Two Expedition 61 astronauts are getting up to speed with the fine repair techniques they will use next week during the 11th spacewalk of 2019. The International Space Station is also hosting intense biology work this week to improve the health of humans in space and on Earth.
The orbiting lab’s cosmic particle detector, the Alpha Magnetic Spectrometer (AMS), is getting a new thermal control system that requires innovative spacewalking repair techniques. Astronauts Andrew Morgan and Luca Parmitano are studying the careful, deliberate procedures with new tools specifically designed for the job. The AMS, which has exceeded its three-year operational lifespan by five-and-a-half years, was never designed to be repaired in space.
Morgan and Parmitano will continue the AMS repair job during their third spacewalk together beginning Monday at 6:50 a.m. EST. This will be the third of four planned spacewalks to ensure the astrophysics device continues searching for evidence of dark matter and antimatter for years to come. NASA TV will start its live broadcast at 5:30 a.m.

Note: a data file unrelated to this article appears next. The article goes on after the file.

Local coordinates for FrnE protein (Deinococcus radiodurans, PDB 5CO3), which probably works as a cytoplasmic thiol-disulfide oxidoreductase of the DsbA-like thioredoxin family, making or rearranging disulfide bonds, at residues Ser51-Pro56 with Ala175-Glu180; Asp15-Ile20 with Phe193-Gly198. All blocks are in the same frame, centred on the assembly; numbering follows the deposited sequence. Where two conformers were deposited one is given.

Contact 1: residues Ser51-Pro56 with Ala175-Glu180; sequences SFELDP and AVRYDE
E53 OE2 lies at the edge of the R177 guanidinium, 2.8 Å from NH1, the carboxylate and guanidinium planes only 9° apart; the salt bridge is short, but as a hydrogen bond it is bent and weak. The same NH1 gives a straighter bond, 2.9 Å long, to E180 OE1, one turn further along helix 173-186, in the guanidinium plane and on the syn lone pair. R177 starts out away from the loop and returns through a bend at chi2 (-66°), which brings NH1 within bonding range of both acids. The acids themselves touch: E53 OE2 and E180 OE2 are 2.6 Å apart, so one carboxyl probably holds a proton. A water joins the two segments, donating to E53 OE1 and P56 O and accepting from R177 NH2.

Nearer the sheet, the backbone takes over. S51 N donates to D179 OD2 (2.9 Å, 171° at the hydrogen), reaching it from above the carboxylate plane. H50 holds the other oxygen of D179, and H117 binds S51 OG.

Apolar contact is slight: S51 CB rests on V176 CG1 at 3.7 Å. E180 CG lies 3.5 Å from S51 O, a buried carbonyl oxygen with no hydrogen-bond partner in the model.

The Life Sciences Glovebox (LSG) in the Japanese Kibo lab module is seeing a lot of biology research work this week. NASA astronauts Jessica Meir and Christina Koch are looking at blood and cell samples in the LSG to understand the stresses microgravity imposes on organisms. Doctors are looking for advanced therapeutic insights into Earth-bound diseases such as cancer and diabetes as well as space-caused ailments. Morgan and Parmitano are also on life science duty this week assisting the duo in between spacewalk preparations.
In the Russian segment of the station, Roscosmos Flight Engineer Oleg Skripochka attached sensors to his legs to observe how his veins are adapting to long-term spaceflight. Cosmonaut Alexander Skvortsov worked on computer hardware and life support gear.